‘It is clear’ that the food industry must share the blame for the obesity pandemic, as well as for the severity of COVID-19 disease and its ‘devastating consequences’.
This is the position of three researchers in London, who penned an editorial in the British Medical Journal (BMJ) published yesterday (10 June 2020).
“The world is facing two pandemics. One immediately, COVID-19, and the other a longer-term crisis with obesity,” said study co-author and professor of global health research at the Wolfson Institute of Preventive Medicine, Feng He. “Clear evidence has emerged that the two pandemics interact.”
Linking obesity with COVID-19 severity and death
As the researchers point out, increasing evidence suggests that obesity is an independent risk factor for severe illness and death from SARS-CoV-2.
In the UK, the association appears significant: individuals who were overweight or obese made up 78% of the confirmed COVID-19 infections and 62% of COVID-19 deaths in hospitals.
Further, linking UK COVID-19 data to data from a population cohort and electronic health records, has revealed a dose-response relationship between excess weight and severity of the novel coronavirus.
This suggests that the more severe the obesity, the more likely the individual is to be hospitalised for – and/or potentially die from – SARS-CoV-2.
Similar findings have been confirmed in smaller studies in Europe, the US, and in the Asia-Pacific Region.
So why this relationship between obesity and COVID-19? The researchers suggest that several mechanisms could explain the link, including that obesity: leads to larger quantities of ACE2 in the body – the enzyme exploited by the virus for cell entry; diminishes the immune response; and reduces lung function.
Obesogenic environments: ‘It is difficult not to over-consume calories’
Unfortunately, the novel coronavirus outbreak is far from the only risk factor amplified by obesity, the researchers stress.
Obesity is a major cause of high blood pressure, type 2 diabetes, heart disease, stroke, and cancer.
Obesity: the facts
In 2016, more than 1.9 billion adults worldwide were overweight or obese.
In the US and UK, the prevalence of overweight and obese has reached 65%-70% in adults.
In 2014-15, the NHS spent more than £6bn (€6.7bn) on tackling the direct consequences of obesity.
For the editorial authors, Wolfson Institute of Preventive Medicine’s He, Queen Mary University of London’s Monique Tan, and Barts and The London Hospital’s Graham MacGregor, the obesity pandemic is inherently linked to the food industry.
“The obesity pandemic is the result of living in food environments where it is difficult not to over-consume calories,” they noted.
“The global food industry produces and extensively promotes cheap, sugar sweetened beverages and ultraprocessed foods high in salt, sugar, and saturated fat that provide only a transient sensation of fullness.”
Further, amid the pandemic, food poverty, supply chain disruptions, and panic buying increased, which may have limited access to fresh foods.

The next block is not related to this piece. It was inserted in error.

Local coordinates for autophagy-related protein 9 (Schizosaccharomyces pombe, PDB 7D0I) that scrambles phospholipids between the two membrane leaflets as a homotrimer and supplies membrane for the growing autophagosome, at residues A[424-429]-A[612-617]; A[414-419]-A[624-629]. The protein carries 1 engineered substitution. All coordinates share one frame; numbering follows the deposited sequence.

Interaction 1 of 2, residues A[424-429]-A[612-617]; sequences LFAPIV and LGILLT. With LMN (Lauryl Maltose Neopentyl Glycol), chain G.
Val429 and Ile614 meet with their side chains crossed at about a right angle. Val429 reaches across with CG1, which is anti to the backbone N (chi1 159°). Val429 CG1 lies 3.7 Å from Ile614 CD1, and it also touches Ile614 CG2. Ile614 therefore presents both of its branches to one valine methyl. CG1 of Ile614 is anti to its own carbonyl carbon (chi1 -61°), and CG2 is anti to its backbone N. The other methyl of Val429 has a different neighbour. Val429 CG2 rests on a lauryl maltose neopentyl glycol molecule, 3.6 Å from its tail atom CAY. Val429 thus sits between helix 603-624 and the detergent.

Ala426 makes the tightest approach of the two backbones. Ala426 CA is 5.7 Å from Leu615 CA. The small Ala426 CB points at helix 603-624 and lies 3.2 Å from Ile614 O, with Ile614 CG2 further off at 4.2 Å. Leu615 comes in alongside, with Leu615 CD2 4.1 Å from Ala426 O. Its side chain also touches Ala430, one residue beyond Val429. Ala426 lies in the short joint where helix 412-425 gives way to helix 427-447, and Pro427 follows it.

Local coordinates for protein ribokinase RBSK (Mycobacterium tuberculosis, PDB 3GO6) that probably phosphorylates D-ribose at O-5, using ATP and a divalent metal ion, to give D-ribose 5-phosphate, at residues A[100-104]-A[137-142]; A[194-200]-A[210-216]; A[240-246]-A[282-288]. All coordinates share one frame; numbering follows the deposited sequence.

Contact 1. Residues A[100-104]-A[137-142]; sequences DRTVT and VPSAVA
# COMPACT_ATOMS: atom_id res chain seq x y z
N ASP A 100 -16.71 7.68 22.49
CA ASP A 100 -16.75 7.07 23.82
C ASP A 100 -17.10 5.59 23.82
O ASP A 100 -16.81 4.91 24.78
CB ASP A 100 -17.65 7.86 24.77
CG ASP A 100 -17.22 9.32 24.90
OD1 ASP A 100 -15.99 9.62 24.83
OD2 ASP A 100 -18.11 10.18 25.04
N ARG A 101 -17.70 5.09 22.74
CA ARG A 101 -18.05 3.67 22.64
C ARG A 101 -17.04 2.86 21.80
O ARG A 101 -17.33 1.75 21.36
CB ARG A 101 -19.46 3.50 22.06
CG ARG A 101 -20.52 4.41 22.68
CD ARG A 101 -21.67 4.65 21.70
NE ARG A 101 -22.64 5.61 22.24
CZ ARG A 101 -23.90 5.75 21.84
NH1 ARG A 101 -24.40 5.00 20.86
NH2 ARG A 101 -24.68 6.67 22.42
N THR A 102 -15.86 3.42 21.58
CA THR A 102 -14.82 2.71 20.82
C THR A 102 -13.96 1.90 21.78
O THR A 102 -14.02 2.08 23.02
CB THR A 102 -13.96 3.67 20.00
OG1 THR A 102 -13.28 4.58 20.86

This, the researchers argued, tilted the balance towards a greater consumption of highly processed and long shelf-life foods – which are ‘usually high in salt, sugar, and saturated fat’.
A call for government action
To date, government have ‘done too little’, say the researchers, who are urging regulators to take action – and fast.
“Unlike most other risk factors identified for COVID-19 such as age, sex and ethnicity – obesity is a modifiable risk factor,” explained MacGregor, professor of cardiovascular medicine.
“This is why governments worldwide must seize the opportunity to help people to eat more healthily and enforce measures to restrict the promotion, marketing, and advertising of unhealthy foods and ensure their reformulation to contain far less salt, sugar, and saturate and fat. This would reduce mortality from this vicious virus and many other chronic diseases.”
This call to action is particularly pertinent, given the UK Government’s decision to halt measures designed to address unhealthy diets due to the COVID-19 outbreak.
Co-author and PhD researcher Tan stressed that obesity is the major cause of type 2 diabetes which, in itself, is another potentially modifiable risk factor for more severe COVID-19. “However, long planned and awaited governmental measures to address this have been put on hold due to the COVID-19 outbreak, at a time when they have never been more necessary.”
FDF finds blame ‘deeply offensive’
UK trade association Food Drink Federation (FDF) has spoken out against MacGregor’s implications concerning the food industry’s role in COVID-19 deaths.
“To blame the food industry for the COVID-19 mortality rate is deeply offensive,” said FDF’s chief operating officer Tim Rycroft.
Manufacturers are ‘fully engaged’ with a range of government-led initiatives designed to combat obesity, he continued, citing ‘substantial changes’ to date: “Compared to four years ago, FDF member shopping products contribute 11% less calories, 11% fewer sugars, and 14% less salt to the average shopping basket.”
The lobby group itself is advocating for a more holistic approach to the problem, including emphasis on positive nutrition. “We believe the Government should now invest money in specific measure that support those people and areas most affected by obesity,” said Rycroft.
“We believe a whole lifestyle approach will be most effective, focusing on how we achieve a balanced diet and keep active, and not any single nutrient.”